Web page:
I love this video. I posted it several years ago and I have thought about it often over the last week. This video was put together by the kids from the village of Shaktoolik. I spent very little time in Shak this year on Iditarod 2016 – but there’s always next year.
The Iditarod, the Yukon Quest and many of our shorter races travel through many villages like Shaktoolik. We cross the state (and the Yukon Territory) traveling from one village to the next. These small communities that dot our great state are tremendously supportive of our sport and understand our lifestyle. When I tell to a youth in Ruby that I was standing under the Northern Lights in the middle of the frozen river when I heard a snowmachine behind me… that kid knows what I’m talking about!
The youth in rural Alaska are like the youth in the rest of the world, they have their own ‘growing up’ issues, as well as family, peer and community problems. Every kid across the planet has had them and every one will. But, the youth in rural Alaska don’t always have the educational network and extended social programs that kids in more populated centers can find. I have seen this first hand in the 25 years that I have lived in small Alaskan communities and traveled through villages.
But, how does a dog musher try to help?
I certainly don’t have the education, skills or knowledge to help youth deal with their issues. I can’t bring any helpful tools or educational curriculum with me as I travel down the race trail. I don’t have hours during a race to truly listen to anyone and I wouldn’t assume that I could help when I struggle at times to help my self. So, the answer remained a mystery to me for many years.
Matson is a primary sponsor of SP Kennel and our dog mushing races. They support the Iditarod as well and even sponsor the ‘Most Improved Musher’ Award given at the banquet in Nome. Matson has also demonstrated its commitment to supporting organizations that seek to improve the quality of life in communities in which their employees live and work. Therefore when the Alaska arm of Matson decided to invest in Alaska’s youth by supporting The Alaska Network on Domestic Violence and Sexual Assault (ANDVSA) I wanted to become involved.
I met with the fantastic ANDVSA staff in August for the first time. They had an idea. Why not connect me with the Lead On conference? Lead On is a yearly youth leadership conference focused on violence prevention. It has three main goals:
1) to increase youth leadership skills
2) increase healthy relationships
3) to promote social change through community youth led projects
This year’s conference was held November 18-20 in Anchorage. I went to the conference simply to see if it was all the it seemed to be. It was! A total of 93 youth and 38 adult community partners from all across the state came together. I listened and learned. I talked to youth and to chaperones. And I thought “Wouldn’t it be neat if I could help recruit more youth from even more remote parts of Alaska?”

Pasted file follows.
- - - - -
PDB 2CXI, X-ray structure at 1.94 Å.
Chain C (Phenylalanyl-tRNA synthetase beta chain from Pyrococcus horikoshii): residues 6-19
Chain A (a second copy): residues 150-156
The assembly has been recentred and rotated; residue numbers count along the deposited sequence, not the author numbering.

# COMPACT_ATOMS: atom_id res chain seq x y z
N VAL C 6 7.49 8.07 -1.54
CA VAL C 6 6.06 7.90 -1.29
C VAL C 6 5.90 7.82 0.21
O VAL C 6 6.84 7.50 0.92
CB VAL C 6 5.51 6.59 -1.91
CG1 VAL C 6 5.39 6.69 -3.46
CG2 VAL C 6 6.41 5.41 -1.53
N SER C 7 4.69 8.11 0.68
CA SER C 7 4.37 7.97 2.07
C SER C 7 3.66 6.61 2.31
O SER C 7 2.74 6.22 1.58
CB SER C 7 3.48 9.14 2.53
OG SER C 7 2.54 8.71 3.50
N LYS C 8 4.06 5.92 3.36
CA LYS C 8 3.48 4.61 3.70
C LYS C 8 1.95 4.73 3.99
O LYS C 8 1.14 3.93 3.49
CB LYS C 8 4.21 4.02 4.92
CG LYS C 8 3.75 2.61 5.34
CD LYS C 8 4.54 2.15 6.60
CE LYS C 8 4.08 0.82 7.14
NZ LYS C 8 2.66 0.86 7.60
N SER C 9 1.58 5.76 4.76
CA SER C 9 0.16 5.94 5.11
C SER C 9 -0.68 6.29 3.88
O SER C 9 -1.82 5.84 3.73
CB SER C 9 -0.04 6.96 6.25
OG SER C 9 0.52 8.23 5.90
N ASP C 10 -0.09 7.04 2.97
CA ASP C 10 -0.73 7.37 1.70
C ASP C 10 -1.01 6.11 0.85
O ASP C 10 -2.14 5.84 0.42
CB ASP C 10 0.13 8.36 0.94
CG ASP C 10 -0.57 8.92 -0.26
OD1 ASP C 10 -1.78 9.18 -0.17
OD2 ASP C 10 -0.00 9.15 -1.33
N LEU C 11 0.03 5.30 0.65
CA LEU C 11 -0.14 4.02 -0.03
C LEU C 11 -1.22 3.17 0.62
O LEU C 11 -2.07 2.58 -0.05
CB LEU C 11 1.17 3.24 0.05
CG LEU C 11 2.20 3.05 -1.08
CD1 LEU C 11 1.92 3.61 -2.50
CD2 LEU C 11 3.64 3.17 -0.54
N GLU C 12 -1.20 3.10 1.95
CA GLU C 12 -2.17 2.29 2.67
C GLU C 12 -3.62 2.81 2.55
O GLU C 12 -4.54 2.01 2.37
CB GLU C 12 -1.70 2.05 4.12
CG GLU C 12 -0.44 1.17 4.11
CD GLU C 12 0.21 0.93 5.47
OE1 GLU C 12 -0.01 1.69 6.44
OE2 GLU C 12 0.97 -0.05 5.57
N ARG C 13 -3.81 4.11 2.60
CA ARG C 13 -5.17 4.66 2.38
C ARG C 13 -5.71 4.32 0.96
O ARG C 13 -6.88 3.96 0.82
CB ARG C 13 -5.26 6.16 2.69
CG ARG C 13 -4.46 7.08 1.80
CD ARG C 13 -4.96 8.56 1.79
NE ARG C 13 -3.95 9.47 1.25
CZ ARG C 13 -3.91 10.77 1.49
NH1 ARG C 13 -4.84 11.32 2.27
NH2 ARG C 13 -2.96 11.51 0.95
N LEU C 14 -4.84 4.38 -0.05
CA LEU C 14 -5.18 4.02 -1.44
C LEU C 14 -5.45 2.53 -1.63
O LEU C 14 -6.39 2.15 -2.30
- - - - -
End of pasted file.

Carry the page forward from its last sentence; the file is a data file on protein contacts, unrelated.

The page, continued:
I had a small part in a workshop titled “Knowing Who you Are”. Myself, along with a Lead On youth alumni, Jennesy, spoke briefly about issues that we have faced and how we dealt with them. The workshop focused on the power of the self. The large group of youth listened intently to our stories and then explored their own personality traits, identities and strengths.
So, basically this is what I told my audience:
I fit no conventional mold. I never have. This doesn’t bother me now. I tried to fit a normal mold when I was a teen, at least for a year or two. But I pretty much failed to pull that off.
People might tell you how you should feel or act, as they did me. Some people will be helpful and some will be way off base. It’s okay to listen. You will mess up here and there and then you will find your path. Remember, it’s your path… so ultimately it’s up to you to find it. You can start by following the herd, there is no shame in that, or you can set out alone and try different routes, or you might just sit and watch for a while, then make a choice. Most of all, I believe, that you will be happy if you are true to your self. Find who you are… take your time because it’s important… and then do your best to live the life that you deserve with your friends, your family or your loved ones.
I can say for certain that: I know who I am. Of course, there have been ‘bumps in the road’ (for all of us) while we find the path that best suits our self. For some of us, the teenage years were challenging and for others we jumped hurdles in our 20’s, 30’s or even 40’s. Some of you might be reading this now in your 50’s, 60’s and 70’s and wondering Who am I? But, I am fortunate. At this point in my life. I Know. It begins with ‘dog’ and ends with ‘musher’. There is probably a bit more to it than that but I need to keep a few secrets.
I hope to have a future working with ANDVSA. I envision that Matson and I will work together to promote Lead On – to support the concept, to recruit sponsors, to increase participation, to advertise successes. This could be part of my game plan during and after the 2017 Iditarod.
Thanks, Alaska’s Youth, for supporting me and SP during my racing career. Your successes are the successes of all that live in this great state of Alaska that I call home.